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What does a tax accountant do?

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What does a tax accountant do?

Most small business owners don't particularly like accounting or bookkeeping, it’s not why they started their business journey but they wind up doing it on the weekends or in the small hours of the morning when they would rather be with their loved ones. However, they continue because they have a DIY mentality and believe that paying for assistance is an extravagance. Why not work a bit later and handle the books yourself, after all? Then tax time coomes around and everyone gets worried about their self-assessment tax returns in January. But consider if you had someone monitoring your finances throughout the whole year, not just in January, to ensure that you kept more of your earnings and reduced the tax liability on them, wouldn’t that be a benefit? Well these people do exist and we call them a Tax Accountant!

Every penny counts when you work for yourself or own a small business, and keeping track of where they are all coming from or going is a full-time job in and of itself. Give yourself a break and give all these tasks to a Tax Accountant, they are professional number crunchers, not you.

Here are 5 compelling reasons for you to relinquish control and let a Tax Accountant handle your numbers…

what can an accountant do for me?

A Tax Accountant will help you save time

The documentation requirements might be time-consuming and detract from the task at hand (the one that you actually want to do). Hiring an accountant who is up to speed on the most recent tax laws, deadlines, and rules—not to mention one who fully comprehends the format that HMRC demands all the information in—can save you a tonne of time.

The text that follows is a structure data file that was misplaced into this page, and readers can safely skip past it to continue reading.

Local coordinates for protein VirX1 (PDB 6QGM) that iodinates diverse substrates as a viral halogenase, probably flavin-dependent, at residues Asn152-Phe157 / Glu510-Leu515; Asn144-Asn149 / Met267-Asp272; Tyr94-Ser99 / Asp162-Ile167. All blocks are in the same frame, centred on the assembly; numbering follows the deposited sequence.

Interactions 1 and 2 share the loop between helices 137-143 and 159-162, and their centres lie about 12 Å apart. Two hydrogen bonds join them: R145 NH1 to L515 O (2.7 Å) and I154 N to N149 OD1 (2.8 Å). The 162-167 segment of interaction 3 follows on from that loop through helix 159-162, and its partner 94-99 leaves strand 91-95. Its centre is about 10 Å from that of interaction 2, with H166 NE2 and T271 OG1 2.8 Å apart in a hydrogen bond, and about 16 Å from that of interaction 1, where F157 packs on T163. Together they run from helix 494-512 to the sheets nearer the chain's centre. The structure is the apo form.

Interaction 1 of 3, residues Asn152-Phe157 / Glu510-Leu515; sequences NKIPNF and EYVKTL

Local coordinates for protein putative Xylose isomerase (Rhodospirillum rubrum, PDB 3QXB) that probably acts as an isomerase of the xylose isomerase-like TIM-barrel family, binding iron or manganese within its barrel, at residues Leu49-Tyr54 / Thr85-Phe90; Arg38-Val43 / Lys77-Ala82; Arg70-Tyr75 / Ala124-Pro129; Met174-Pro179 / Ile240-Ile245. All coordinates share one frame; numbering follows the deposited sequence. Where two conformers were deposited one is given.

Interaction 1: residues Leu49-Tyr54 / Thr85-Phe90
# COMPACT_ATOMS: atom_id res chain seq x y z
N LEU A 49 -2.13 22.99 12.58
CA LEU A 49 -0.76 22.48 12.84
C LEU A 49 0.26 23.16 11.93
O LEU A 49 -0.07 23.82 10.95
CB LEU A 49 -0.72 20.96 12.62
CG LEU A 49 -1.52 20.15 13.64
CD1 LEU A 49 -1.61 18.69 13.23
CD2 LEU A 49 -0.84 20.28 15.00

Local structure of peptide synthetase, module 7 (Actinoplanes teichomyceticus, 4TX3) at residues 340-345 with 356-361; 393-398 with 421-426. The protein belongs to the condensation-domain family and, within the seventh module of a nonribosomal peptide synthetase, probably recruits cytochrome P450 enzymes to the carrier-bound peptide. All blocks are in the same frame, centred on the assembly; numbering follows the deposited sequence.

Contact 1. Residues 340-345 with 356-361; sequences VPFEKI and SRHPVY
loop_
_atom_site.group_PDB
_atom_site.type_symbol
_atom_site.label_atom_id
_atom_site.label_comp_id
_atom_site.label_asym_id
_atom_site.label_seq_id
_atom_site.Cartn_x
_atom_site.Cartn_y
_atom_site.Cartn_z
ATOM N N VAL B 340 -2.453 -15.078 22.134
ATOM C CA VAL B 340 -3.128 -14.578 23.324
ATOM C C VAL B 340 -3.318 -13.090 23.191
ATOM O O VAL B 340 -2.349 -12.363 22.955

A Tax Accountant will lessen your tax obligation

A competent tax accountant will be proactive rather than reactive, know how to save you money, and be able to offer you sound advise on how to operate your company in the most tax-efficient manner. Based on your unique situation and circumstances, they will advise you on the best method to run your business, whether it be as a limited company or as a self-employed individual. They will also show you how to withdraw money from your company in the most tax-efficient manner. They will discuss paying yourself profits, knowing what business expenditures you can and cannot claim, and the advantages of the flat rate VAT policy.

A Tax Accountant will avert costly tax fines and penalties for you

Avoiding fines that can range from £150 for a day's late submission of annual accounts to a whopping £1,500 charge for a six-month delay will help keep your company's cash balance healthier, whether you have the assistance of an accountant or not.

A Tax Accountant will assist you in expanding your business

A good accountant will strive to comprehend and become familiar with the details of your company, and will take great pride in seeing it prosper.

A Tax Accountant will address any tax concerns